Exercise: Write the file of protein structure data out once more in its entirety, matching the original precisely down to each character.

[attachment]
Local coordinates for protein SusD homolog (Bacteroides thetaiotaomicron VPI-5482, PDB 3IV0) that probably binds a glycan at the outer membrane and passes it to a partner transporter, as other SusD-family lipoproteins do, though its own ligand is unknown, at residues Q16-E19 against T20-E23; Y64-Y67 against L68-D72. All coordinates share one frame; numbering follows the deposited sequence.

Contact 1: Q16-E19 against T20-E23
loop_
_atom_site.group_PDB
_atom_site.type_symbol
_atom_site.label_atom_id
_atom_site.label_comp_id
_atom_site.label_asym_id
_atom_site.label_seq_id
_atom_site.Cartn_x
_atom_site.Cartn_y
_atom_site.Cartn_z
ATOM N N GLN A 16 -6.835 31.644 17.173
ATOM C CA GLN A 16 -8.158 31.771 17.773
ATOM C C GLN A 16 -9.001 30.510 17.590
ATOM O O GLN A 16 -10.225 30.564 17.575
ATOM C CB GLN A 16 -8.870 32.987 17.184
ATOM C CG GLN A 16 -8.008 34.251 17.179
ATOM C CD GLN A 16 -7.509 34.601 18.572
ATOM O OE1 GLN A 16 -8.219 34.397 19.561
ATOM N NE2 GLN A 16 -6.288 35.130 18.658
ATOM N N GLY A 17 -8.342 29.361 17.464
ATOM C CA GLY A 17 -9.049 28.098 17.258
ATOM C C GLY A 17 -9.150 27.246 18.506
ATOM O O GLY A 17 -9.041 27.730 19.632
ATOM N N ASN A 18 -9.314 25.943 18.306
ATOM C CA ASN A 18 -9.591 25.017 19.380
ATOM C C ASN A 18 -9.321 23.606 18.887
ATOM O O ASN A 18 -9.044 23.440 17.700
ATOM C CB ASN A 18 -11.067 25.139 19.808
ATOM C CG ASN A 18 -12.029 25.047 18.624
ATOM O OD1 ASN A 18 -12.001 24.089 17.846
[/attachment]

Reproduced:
Local coordinates for protein SusD homolog (Bacteroides thetaiotaomicron VPI-5482, PDB 3IV0) that probably binds a glycan at the outer membrane and passes it to a partner transporter, as other SusD-family lipoproteins do, though its own ligand is unknown, at residues Q16-E19 against T20-E23; Y64-Y67 against L68-D72. All coordinates share one frame; numbering follows the deposited sequence.

Contact 1: Q16-E19 against T20-E23
loop_
_atom_site.group_PDB
_atom_site.type_symbol
_atom_site.label_atom_id
_atom_site.label_comp_id
_atom_site.label_asym_id
_atom_site.label_seq_id
_atom_site.Cartn_x
_atom_site.Cartn_y
_atom_site.Cartn_z
ATOM N N GLN A 16 -6.835 31.644 17.173
ATOM C CA GLN A 16 -8.158 31.771 17.773
ATOM C C GLN A 16 -9.001 30.510 17.590
ATOM O O GLN A 16 -10.225 30.564 17.575
ATOM C CB GLN A 16 -8.870 32.987 17.184
ATOM C CG GLN A 16 -8.008 34.251 17.179
ATOM C CD GLN A 16 -7.509 34.601 18.572
ATOM O OE1 GLN A 16 -8.219 34.397 19.561
ATOM N NE2 GLN A 16 -6.288 35.130 18.658
ATOM N N GLY A 17 -8.342 29.361 17.464
ATOM C CA GLY A 17 -9.049 28.098 17.258
ATOM C C GLY A 17 -9.150 27.246 18.506
ATOM O O GLY A 17 -9.041 27.730 19.632
ATOM N N ASN A 18 -9.314 25.943 18.306
ATOM C CA ASN A 18 -9.591 25.017 19.380
ATOM C C ASN A 18 -9.321 23.606 18.887
ATOM O O ASN A 18 -9.044 23.440 17.700
ATOM C CB ASN A 18 -11.067 25.139 19.808
ATOM C CG ASN A 18 -12.029 25.047 18.624
ATOM O OD1 ASN A 18 -12.001 24.089 17.846